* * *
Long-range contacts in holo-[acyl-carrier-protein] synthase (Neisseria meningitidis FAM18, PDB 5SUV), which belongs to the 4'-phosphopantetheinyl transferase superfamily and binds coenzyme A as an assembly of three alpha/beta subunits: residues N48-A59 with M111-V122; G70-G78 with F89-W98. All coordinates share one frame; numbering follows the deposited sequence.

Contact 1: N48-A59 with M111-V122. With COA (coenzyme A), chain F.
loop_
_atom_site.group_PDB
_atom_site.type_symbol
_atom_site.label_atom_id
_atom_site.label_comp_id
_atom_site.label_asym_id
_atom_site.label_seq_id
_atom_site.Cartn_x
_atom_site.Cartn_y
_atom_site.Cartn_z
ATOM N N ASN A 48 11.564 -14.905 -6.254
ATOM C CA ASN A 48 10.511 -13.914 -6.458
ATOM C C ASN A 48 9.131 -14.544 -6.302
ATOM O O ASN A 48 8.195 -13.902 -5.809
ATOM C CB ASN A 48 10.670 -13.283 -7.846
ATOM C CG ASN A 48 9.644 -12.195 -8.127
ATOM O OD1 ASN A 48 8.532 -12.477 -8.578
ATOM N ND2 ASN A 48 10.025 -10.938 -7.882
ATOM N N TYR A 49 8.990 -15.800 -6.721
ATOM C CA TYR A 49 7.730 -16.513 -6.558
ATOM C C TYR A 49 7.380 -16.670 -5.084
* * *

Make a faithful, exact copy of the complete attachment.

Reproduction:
Long-range contacts in holo-[acyl-carrier-protein] synthase (Neisseria meningitidis FAM18, PDB 5SUV), which belongs to the 4'-phosphopantetheinyl transferase superfamily and binds coenzyme A as an assembly of three alpha/beta subunits: residues N48-A59 with M111-V122; G70-G78 with F89-W98. All coordinates share one frame; numbering follows the deposited sequence.

Contact 1: N48-A59 with M111-V122. With COA (coenzyme A), chain F.
loop_
_atom_site.group_PDB
_atom_site.type_symbol
_atom_site.label_atom_id
_atom_site.label_comp_id
_atom_site.label_asym_id
_atom_site.label_seq_id
_atom_site.Cartn_x
_atom_site.Cartn_y
_atom_site.Cartn_z
ATOM N N ASN A 48 11.564 -14.905 -6.254
ATOM C CA ASN A 48 10.511 -13.914 -6.458
ATOM C C ASN A 48 9.131 -14.544 -6.302
ATOM O O ASN A 48 8.195 -13.902 -5.809
ATOM C CB ASN A 48 10.670 -13.283 -7.846
ATOM C CG ASN A 48 9.644 -12.195 -8.127
ATOM O OD1 ASN A 48 8.532 -12.477 -8.578
ATOM N ND2 ASN A 48 10.025 -10.938 -7.882
ATOM N N TYR A 49 8.990 -15.800 -6.721
ATOM C CA TYR A 49 7.730 -16.513 -6.558
ATOM C C TYR A 49 7.380 -16.670 -5.084